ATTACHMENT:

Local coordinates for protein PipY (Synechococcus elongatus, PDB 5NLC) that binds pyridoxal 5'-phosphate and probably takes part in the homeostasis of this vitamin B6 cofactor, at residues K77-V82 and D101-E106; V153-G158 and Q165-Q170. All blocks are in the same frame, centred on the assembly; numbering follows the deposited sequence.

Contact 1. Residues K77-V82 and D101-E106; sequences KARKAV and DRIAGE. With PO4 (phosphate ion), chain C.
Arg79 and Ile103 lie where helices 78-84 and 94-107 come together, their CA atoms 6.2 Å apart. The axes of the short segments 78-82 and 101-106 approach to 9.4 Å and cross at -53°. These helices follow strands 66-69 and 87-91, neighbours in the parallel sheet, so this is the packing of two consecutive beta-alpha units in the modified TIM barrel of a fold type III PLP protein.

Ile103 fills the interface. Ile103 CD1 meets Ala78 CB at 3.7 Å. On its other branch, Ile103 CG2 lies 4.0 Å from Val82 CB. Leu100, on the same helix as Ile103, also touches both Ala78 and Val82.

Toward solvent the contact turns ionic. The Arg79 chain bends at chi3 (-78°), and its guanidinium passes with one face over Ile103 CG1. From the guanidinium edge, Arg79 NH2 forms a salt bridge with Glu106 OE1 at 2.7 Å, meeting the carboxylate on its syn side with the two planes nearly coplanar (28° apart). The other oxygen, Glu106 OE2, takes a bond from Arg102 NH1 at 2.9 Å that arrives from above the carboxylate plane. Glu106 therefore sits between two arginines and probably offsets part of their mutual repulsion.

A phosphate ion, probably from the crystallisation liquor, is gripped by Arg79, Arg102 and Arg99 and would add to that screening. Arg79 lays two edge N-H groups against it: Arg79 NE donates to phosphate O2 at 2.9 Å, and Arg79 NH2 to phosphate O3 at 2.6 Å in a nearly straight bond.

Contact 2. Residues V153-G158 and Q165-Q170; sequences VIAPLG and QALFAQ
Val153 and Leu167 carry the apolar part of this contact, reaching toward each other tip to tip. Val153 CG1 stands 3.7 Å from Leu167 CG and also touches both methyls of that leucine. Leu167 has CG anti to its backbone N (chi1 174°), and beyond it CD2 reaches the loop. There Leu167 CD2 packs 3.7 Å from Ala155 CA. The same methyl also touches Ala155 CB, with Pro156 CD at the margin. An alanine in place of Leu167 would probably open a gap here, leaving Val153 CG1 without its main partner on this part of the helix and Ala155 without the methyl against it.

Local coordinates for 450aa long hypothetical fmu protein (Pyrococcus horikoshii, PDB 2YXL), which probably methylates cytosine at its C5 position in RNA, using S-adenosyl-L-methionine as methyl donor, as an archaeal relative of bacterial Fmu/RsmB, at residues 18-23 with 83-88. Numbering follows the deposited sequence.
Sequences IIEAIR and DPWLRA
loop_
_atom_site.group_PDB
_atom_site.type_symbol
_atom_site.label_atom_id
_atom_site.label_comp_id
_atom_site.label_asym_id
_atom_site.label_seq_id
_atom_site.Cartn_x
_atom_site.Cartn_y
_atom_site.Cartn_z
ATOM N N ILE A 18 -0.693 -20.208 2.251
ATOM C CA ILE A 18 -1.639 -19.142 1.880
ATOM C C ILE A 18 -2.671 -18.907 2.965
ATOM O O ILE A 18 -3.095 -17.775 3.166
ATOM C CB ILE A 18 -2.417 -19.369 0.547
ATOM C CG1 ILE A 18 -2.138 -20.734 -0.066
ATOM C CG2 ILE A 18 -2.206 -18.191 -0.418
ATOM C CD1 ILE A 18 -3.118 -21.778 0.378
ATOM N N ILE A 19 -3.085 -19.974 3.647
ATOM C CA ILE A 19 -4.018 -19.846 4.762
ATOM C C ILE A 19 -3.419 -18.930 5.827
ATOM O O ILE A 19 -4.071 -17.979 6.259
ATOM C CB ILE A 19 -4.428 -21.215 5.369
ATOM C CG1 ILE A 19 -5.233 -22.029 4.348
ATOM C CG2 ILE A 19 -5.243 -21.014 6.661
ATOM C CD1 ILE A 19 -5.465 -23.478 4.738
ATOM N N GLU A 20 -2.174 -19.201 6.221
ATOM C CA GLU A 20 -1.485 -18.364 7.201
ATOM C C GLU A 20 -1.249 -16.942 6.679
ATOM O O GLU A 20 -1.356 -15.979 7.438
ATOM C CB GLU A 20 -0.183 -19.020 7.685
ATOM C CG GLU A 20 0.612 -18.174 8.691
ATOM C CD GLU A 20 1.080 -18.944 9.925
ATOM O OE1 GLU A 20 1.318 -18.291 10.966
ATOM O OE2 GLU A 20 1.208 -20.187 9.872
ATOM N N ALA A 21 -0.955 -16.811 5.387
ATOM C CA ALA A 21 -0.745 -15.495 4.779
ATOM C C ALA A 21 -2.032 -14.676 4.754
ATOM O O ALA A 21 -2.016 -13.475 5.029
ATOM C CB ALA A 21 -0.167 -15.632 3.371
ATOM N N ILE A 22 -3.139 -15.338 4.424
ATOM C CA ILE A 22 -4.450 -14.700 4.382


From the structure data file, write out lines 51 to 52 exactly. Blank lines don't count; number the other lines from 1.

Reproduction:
ATOM N N ILE A 22 -3.139 -15.338 4.424
ATOM C CA ILE A 22 -4.450 -14.700 4.382